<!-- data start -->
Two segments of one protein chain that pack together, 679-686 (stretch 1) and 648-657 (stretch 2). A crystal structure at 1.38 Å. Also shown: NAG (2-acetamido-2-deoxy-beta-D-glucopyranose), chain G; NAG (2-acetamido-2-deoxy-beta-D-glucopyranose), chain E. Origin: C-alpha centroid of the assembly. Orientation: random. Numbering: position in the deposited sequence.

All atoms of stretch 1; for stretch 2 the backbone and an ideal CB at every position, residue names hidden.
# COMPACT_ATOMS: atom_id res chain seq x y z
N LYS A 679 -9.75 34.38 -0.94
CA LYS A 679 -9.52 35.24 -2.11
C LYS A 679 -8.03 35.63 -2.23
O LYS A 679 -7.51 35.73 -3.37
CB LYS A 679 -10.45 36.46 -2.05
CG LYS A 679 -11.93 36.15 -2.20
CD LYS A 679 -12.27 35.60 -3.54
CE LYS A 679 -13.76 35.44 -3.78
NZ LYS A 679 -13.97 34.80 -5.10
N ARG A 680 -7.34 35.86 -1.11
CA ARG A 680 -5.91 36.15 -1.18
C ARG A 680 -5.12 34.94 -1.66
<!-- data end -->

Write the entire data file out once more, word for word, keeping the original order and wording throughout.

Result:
Two segments of one protein chain that pack together, 679-686 (stretch 1) and 648-657 (stretch 2). A crystal structure at 1.38 Å. Also shown: NAG (2-acetamido-2-deoxy-beta-D-glucopyranose), chain G; NAG (2-acetamido-2-deoxy-beta-D-glucopyranose), chain E. Origin: C-alpha centroid of the assembly. Orientation: random. Numbering: position in the deposited sequence.

All atoms of stretch 1; for stretch 2 the backbone and an ideal CB at every position, residue names hidden.
# COMPACT_ATOMS: atom_id res chain seq x y z
N LYS A 679 -9.75 34.38 -0.94
CA LYS A 679 -9.52 35.24 -2.11
C LYS A 679 -8.03 35.63 -2.23
O LYS A 679 -7.51 35.73 -3.37
CB LYS A 679 -10.45 36.46 -2.05
CG LYS A 679 -11.93 36.15 -2.20
CD LYS A 679 -12.27 35.60 -3.54
CE LYS A 679 -13.76 35.44 -3.78
NZ LYS A 679 -13.97 34.80 -5.10
N ARG A 680 -7.34 35.86 -1.11
CA ARG A 680 -5.91 36.15 -1.18
C ARG A 680 -5.12 34.94 -1.66